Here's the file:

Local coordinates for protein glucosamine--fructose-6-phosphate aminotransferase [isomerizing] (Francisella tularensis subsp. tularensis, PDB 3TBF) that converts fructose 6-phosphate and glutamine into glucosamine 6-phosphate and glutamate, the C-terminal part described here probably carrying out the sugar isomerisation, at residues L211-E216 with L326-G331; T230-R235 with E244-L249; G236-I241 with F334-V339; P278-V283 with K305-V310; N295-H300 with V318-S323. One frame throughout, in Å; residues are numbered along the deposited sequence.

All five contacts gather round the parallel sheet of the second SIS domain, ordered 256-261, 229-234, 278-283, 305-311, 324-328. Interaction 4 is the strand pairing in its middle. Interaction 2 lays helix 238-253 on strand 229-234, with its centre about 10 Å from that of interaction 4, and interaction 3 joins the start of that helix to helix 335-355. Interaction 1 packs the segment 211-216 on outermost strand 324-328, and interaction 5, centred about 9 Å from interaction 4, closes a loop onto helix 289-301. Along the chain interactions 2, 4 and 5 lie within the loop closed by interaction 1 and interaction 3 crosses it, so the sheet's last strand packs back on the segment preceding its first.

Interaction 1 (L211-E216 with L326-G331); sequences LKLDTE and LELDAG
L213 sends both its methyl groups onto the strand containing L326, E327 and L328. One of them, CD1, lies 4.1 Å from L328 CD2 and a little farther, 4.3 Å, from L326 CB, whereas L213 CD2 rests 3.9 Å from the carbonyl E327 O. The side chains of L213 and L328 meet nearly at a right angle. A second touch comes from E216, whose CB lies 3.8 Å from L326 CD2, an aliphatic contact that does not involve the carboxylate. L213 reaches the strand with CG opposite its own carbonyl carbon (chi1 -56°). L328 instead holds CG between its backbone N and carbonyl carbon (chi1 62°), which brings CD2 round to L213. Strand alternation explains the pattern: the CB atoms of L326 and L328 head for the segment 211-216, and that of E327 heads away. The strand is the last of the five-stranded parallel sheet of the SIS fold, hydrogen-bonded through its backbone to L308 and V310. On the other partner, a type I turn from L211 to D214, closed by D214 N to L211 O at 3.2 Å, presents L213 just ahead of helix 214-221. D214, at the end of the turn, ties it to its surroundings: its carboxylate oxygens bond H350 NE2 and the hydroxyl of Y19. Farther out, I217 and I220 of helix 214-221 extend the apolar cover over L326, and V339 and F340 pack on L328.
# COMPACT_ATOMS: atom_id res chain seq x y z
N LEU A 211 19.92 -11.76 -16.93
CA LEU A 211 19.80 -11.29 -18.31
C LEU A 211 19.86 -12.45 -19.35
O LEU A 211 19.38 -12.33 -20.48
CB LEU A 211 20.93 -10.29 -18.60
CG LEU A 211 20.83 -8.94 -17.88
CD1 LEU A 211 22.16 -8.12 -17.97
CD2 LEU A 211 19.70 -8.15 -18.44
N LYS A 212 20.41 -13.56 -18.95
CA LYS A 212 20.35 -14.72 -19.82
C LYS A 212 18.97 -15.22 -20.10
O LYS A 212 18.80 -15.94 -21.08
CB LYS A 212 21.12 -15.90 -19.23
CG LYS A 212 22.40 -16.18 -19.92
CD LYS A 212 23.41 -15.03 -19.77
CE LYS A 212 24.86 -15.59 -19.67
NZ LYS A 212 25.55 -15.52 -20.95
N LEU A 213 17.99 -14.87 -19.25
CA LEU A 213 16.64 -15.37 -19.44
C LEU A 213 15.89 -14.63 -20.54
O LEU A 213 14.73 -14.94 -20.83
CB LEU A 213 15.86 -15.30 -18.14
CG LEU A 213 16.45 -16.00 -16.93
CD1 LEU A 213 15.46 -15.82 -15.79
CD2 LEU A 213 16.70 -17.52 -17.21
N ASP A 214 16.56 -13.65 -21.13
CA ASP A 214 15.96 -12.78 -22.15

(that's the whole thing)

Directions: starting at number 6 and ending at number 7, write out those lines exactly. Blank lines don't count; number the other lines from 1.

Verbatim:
N LEU A 211 19.92 -11.76 -16.93
CA LEU A 211 19.80 -11.29 -18.31